Educator Provides Funds for Early Childhood Education Program
Throughout her career in education, Jan McCarthy, BS '52, MA '58, has been involved in the advancement of early childhood education. She will now inspire others in this endeavor as she has made a generous bequest to the Ball State University Foundation to establish an endowed scholarship and faculty development fund in this field of study.
McCarthy, who also holds a doctorate, has received many grants, completed numerous research projects, and has published extensively through books, monographs, and journals. She has traveled as a scholar, presented at national and international conventions, and consulted, served on, and chaired boards for world and national organizations.
Still, she says that all of these honors could never take the place of comments she has received as a professor and student advisor: "You're always there to provide encouragement and inspiration." For McCarthy, "being there" is something that comes naturally because that's what she experienced at Ball State when she attended in the 1950s.
"I always had a special bond with my professors. They really cared and made a strong effort to work with students and encourage them to reach their full potential," she said, adding that bond remained strong long after graduation when these mentors became her peers. "With my own students, I would always strive to make that same connection."
McCarthy's loyalty to Ball State has not waned. During the 29 years she taught at Indiana State (ISU), she kept in close contact with former professors. She also attended sporting events and was quite ambivalent about which team to cheer for when Ball State played ISU. "My husband, who also taught at Indiana State, would laugh because I would cheer for both teams."
Her positive experience with Ball State finally motivated McCarthy to give back to her alma mater. After her husband died unexpectedly, she made a provision in her will to create the Dr. Jan (Gorrell) McCarthy and Dr. John McCarthy Scholarship and Faculty Development Fund. McCarthy said that she and her husband never really conversed about their wills, but she knew he would approve.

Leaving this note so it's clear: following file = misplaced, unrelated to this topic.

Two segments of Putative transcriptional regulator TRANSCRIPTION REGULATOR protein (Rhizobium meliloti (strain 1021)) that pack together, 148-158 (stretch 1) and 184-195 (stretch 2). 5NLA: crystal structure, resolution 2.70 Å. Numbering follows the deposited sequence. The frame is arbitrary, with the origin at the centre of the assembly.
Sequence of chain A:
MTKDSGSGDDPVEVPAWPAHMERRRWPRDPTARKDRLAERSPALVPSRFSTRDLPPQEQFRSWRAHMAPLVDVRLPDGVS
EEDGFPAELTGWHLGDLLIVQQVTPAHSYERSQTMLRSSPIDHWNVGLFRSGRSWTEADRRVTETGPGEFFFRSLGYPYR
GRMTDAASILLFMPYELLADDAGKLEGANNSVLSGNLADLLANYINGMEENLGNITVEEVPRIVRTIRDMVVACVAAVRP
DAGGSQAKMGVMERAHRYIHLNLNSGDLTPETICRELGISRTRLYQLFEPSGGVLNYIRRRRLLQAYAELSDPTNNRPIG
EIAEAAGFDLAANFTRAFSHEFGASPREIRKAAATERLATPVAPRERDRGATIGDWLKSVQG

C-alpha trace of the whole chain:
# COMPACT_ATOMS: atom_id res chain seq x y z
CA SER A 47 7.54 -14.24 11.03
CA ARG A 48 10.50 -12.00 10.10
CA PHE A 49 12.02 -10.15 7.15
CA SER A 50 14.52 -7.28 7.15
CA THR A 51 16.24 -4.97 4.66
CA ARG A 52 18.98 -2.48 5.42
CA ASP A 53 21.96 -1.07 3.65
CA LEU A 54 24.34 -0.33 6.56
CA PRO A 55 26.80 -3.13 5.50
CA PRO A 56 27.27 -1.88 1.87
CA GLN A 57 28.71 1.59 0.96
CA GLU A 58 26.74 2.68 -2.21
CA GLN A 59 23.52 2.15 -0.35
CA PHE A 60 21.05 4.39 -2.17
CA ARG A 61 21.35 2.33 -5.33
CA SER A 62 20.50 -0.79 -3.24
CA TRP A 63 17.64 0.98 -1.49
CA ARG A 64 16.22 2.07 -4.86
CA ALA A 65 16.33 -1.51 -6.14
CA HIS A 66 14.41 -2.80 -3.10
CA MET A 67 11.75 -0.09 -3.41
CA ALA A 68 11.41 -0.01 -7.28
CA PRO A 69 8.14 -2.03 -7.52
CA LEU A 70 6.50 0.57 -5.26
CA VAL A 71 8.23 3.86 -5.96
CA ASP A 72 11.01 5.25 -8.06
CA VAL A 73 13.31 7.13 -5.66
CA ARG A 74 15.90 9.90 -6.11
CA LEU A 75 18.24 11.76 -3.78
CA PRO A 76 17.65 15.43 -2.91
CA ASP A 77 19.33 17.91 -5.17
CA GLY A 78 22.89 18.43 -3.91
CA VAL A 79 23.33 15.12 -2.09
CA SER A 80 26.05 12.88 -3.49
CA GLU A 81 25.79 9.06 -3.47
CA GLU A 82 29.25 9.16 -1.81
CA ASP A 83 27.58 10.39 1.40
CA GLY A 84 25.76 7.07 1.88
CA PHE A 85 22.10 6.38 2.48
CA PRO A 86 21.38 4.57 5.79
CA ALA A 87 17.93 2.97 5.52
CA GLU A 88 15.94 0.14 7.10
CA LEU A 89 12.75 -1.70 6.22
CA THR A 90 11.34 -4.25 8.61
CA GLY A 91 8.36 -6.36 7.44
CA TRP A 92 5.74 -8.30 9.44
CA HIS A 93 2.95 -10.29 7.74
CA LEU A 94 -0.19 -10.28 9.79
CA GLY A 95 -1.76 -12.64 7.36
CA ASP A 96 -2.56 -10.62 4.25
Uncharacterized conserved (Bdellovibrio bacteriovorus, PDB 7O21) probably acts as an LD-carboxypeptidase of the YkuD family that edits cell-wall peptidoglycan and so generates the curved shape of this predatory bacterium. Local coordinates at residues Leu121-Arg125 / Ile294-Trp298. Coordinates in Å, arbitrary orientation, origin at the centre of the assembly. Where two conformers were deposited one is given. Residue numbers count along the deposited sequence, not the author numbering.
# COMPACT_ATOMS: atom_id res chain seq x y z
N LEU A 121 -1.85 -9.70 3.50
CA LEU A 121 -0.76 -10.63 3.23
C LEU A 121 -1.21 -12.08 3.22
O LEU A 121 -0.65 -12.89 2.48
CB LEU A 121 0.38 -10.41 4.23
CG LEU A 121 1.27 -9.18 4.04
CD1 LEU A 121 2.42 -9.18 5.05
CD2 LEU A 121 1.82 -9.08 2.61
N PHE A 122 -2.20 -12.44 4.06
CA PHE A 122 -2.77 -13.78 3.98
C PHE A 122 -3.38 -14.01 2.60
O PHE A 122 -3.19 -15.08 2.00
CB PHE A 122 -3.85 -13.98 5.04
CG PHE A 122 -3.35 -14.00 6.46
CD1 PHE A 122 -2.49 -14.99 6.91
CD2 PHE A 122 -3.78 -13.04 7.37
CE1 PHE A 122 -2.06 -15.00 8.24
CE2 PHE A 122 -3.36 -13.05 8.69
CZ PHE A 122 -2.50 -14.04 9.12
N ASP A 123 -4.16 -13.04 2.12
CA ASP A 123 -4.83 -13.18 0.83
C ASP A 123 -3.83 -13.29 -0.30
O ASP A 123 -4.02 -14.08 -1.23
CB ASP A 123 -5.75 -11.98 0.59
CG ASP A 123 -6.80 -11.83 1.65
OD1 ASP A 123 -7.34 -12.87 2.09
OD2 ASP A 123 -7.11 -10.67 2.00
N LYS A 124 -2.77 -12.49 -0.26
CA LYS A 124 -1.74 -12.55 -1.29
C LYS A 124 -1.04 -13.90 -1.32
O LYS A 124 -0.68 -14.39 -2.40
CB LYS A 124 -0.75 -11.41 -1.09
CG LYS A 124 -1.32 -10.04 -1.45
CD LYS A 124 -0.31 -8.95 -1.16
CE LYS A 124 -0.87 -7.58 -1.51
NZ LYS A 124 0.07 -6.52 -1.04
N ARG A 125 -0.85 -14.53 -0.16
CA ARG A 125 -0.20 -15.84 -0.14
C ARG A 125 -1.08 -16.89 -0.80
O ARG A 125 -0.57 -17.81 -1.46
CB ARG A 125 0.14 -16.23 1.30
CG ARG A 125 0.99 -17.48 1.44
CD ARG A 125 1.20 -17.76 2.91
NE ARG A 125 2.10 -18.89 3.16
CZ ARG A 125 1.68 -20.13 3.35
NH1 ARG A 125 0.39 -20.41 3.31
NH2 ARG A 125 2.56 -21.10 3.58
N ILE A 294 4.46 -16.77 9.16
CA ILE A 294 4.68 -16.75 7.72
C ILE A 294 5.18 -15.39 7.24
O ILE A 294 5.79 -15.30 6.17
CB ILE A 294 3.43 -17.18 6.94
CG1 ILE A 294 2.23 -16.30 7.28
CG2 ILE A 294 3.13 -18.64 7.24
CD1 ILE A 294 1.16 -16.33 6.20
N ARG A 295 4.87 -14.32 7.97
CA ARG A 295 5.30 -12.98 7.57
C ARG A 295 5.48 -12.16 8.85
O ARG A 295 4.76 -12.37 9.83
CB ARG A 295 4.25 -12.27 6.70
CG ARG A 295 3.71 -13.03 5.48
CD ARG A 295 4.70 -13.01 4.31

"Even though my husband was a gifted physics and math professor, he was extremely interested in my field," she says. "He believed, as I do, that children need a good foundation to do well in life. By providing quality early childhood education, you lay the groundwork for a student's academic career and beyond."
The endowed scholarship will benefit graduate and/or doctoral students concentrating in the area of early childhood education at Ball State. McCarthy says there is a shortage of students in this area and hopes the funding will help direct scholars to this field.
Another portion will provide resources for faculty development in early childhood education. Providing much needed resources for faculty is essential, she reports. "It's vital that professors keep current, and one way for this to occur is to participate in education workshops, conferences, and other meetings," says McCarthy, adding that many universities don't have budget to fund these opportunities. "It gives faculty a broader prospective, encourages peer interaction, and keeps them on the cutting edge. It's a growth experience."
As McCarthy looks back on her long career, she is pleased that she had the opportunity to influence and interact with many students and be a part of their career development. Secondly, she is proud about helping to make advances in early childhood education. Now retired, she remains actively involved in research and is in great demand as a speaker. Modestly, she says of her accomplishments, "I wish I could have done more."
Learn more about bequests.